posted by Pater Aletheias at 10:28 AM on November 19, 2012 [21 favorites]


I bet Andrew Smiler is a really nice guy.

He is. Incredibly so. And he gets bonus points for being married to a librarian. (I'm a family friend.)
posted by librarianamy at 10:33 AM on November 19, 2012 [4 favorites]


Some of these arguments are just commonsense logic and it surprises me that people think they're either controversial or gender-specific.

OK, but those further details are so important, b/c it's been shown over and over and over and over the yes, indeed, men DO want casual sex with variable partners, especially men who have been married for a long time. ahem.

Well yeah, because physical intimacy is a thing you can be with every single person you meet and the longer you spend being intimate with only one person, the more you start to wonder what forms of intimacy other people have to offer – and the more you convince yourself that by not exploring those other people, you are Missing Out.

There are a lot of reasons to like monogamy – stability of a relationship, reliability, it's easier on kids if you have them – but I don't know of any couple my age, even the monogamous ones, even the married ones, who don't give experimenting with other partners at least the occasional consideration. (Not that "consideration" means "doing".) Sex isn't sacred; sex with more than one person your entire life isn't breaking a trust with some divine spirit. Much like anything else, diversity means learning new things, experiencing difference, and likely it'll make you appreciate what you already have even more. Not all couples think that sex is really something they need to further their experience of, but plenty do, and even the ones who don't rarely see anything wrong with at least asking whether it's worth a thought.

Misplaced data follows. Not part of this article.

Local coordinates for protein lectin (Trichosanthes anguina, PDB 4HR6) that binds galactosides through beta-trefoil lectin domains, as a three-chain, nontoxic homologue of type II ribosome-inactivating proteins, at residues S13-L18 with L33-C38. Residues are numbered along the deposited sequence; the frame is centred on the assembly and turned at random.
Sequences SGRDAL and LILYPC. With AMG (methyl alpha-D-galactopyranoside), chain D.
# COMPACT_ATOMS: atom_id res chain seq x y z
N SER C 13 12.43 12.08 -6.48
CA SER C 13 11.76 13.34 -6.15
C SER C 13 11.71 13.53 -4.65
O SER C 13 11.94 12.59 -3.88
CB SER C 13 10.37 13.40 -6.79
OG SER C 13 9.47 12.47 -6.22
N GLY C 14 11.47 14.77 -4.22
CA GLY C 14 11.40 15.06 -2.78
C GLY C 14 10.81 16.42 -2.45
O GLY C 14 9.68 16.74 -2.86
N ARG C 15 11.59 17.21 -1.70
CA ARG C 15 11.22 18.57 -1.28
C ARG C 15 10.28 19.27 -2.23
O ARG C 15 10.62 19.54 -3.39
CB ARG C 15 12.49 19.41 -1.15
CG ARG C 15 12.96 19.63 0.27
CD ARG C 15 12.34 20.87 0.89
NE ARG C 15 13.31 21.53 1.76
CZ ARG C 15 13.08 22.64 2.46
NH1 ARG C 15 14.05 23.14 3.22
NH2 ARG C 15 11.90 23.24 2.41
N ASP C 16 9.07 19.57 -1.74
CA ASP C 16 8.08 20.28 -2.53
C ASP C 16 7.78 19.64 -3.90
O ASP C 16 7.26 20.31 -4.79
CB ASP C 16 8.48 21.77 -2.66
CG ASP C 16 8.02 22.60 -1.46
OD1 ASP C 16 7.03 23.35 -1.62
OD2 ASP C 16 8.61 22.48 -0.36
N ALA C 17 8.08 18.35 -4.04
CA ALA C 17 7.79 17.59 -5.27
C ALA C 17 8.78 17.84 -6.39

Anecdotally, I know more women who are interested in pursuing variable partners than men.
posted by Rory Marinich at 10:35 AM on November 19, 2012 [1 favorite]


It's really hard to scare a boyfriend. We know your blind spots, we know your daughter likes us, and we know that anything you threaten to do to us'll likely end worse for you than it does to us. Unless you're truly crazy, but your daughter will let us know immediately if she thinks you're full of shit.

Why not aim for fucking respect? It's not super hard. Let us see you as people. Let us understand how powerfully you love your daughter, how much you care about her. Make us see that this relationship is really as much about making your daughter happy as it is about whatever we get out of it. Boys aren't monsters. We're just smart enough to disrespect you if you're acting like an ass.


Jesus fuck, yes. And this works both ways, too. Trying to be all badass and scary to your sons' girlfriends is a surefire recipe for unmitigated disaster.

Elder Monster had a couple of girlfriends prior to his current (6 years and counting) relationship, and the parents of those girls did the whole chest beating, respect-mah-authoritah, get all up in his bidniz thing. He broke things off, because he was not interested in the girls in question enough to deal with that kind of crazy on the regular.

His current? OMG. The child of wonderful people. They took a shine to him right away, and he to them, and we constantly heard about how awesome and welcoming her family was. It wasn't until the kids had been seeing each other for a bit over 6 months that the families got together...and discovered that we knew each other already. I had gone to college with her Dad, the husband went to high school with her Mom. They're at our house constantly, we celebrate holidays together, and the kids are just happy as clams.